People with mothers can’t really know what this is like, and I have new empathy for friends who lost their mothers when they were young. I was 32, but even at this age, it hardly feels minor to lose one’s model at a juncture when I still have so many questions: whether and when to have children, what to do about my mild allergy to the institution of marriage, what a life’s work should truly be. My mother was about my age  when she was promoted from schoolteacher to administrator, becoming head of the middle school at Saint Ann’s, where I was then entering the seventh grade. I remember how nervous she was speaking in public the first time, at a meeting the day before school started. She fretted all that morning, dressing. I agonized with her, because I was deeply shy, and such a task seemed heart-freezingly terrifying. Afterward I asked her how it went. She said, “You know, you just have to do it. You don’t have a choice. And then once you’ve done it, you can do it again, and it isn’t so bad.”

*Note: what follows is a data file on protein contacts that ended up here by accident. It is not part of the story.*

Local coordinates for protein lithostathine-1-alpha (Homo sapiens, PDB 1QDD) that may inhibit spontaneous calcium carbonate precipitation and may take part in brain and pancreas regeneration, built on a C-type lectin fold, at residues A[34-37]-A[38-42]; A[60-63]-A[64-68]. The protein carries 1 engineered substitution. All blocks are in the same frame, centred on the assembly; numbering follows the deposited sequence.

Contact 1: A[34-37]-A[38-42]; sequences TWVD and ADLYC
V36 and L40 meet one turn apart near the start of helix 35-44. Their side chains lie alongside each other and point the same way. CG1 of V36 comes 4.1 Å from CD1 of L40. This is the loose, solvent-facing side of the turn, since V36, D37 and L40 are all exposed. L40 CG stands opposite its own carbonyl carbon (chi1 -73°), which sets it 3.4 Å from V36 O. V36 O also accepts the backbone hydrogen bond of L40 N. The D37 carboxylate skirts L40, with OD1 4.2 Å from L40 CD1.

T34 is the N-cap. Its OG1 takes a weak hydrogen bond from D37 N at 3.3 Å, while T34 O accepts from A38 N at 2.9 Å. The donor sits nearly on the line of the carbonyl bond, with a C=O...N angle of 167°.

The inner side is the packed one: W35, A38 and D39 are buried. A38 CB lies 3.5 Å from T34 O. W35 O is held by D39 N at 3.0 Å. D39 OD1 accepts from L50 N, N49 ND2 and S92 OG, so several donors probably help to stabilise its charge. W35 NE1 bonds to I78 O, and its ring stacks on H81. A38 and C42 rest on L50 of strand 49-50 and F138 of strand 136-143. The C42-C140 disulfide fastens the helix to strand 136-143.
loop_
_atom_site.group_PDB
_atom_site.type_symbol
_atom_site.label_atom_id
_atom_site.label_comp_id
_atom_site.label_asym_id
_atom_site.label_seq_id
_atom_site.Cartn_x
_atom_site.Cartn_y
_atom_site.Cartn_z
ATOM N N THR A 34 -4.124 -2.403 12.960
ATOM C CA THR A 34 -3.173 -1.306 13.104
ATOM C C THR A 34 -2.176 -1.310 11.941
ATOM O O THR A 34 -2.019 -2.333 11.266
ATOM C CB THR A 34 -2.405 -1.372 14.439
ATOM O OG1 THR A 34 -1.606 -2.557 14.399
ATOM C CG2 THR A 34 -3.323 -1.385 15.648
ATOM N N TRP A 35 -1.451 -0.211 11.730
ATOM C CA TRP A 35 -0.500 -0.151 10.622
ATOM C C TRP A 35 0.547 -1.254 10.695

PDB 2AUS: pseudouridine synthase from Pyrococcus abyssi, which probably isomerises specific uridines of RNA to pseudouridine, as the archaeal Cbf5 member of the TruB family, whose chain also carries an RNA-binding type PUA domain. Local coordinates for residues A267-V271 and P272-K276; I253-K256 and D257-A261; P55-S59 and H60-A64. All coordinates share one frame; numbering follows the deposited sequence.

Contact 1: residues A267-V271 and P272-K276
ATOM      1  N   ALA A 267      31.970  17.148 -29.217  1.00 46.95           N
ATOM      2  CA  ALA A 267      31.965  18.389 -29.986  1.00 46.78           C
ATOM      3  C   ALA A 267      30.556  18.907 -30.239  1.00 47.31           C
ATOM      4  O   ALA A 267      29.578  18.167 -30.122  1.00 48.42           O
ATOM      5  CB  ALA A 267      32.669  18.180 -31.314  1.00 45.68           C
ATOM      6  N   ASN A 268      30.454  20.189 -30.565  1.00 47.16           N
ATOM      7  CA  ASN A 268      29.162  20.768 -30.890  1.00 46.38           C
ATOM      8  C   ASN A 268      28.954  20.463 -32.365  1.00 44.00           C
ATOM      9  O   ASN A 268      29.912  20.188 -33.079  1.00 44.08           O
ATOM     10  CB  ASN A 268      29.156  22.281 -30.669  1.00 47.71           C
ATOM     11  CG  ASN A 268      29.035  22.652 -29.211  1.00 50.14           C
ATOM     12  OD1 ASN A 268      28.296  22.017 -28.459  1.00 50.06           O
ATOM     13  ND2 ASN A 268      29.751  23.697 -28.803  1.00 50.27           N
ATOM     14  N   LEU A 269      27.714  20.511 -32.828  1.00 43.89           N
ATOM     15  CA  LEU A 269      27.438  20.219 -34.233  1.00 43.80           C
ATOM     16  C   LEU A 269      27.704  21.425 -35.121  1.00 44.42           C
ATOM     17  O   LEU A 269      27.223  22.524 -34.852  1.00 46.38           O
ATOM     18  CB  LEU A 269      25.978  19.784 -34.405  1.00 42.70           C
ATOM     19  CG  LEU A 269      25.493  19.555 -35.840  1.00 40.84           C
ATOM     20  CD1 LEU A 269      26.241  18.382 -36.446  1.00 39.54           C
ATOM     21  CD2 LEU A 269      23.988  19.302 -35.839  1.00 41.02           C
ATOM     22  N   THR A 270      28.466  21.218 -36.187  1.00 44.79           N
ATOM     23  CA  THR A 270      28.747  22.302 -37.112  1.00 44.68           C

This was her pragmatic approach to life—not idealized, not perfectionistic, but intensely present. If you could be present, the rest would work itself out. Now, of course, she’s not present, and yet I have to figure out how I can be. One thing that helps is summoning up her words and her jokes—even her little rebukes; I might get irritated by something trivial, and then I catch myself saying (often out loud) the very refrain of hers that used to so irritate me: “Lighten up, Meg.” In fact, as the grief passed, I began to feel my mother inside me—usually on holidays or in groups. I’m not much like my mother; that role falls to my brothers, who have more of her blithe and freewheeling spirit. But lately there are these moments when it’s as if her spirit enters and inhabits me; it’s palpable, like being possessed. The word inspiration comes from the Latin words for “in” and “breath” (spirare, which also gives us our word for “spirit”). Maybe I’ve breathed my mother in.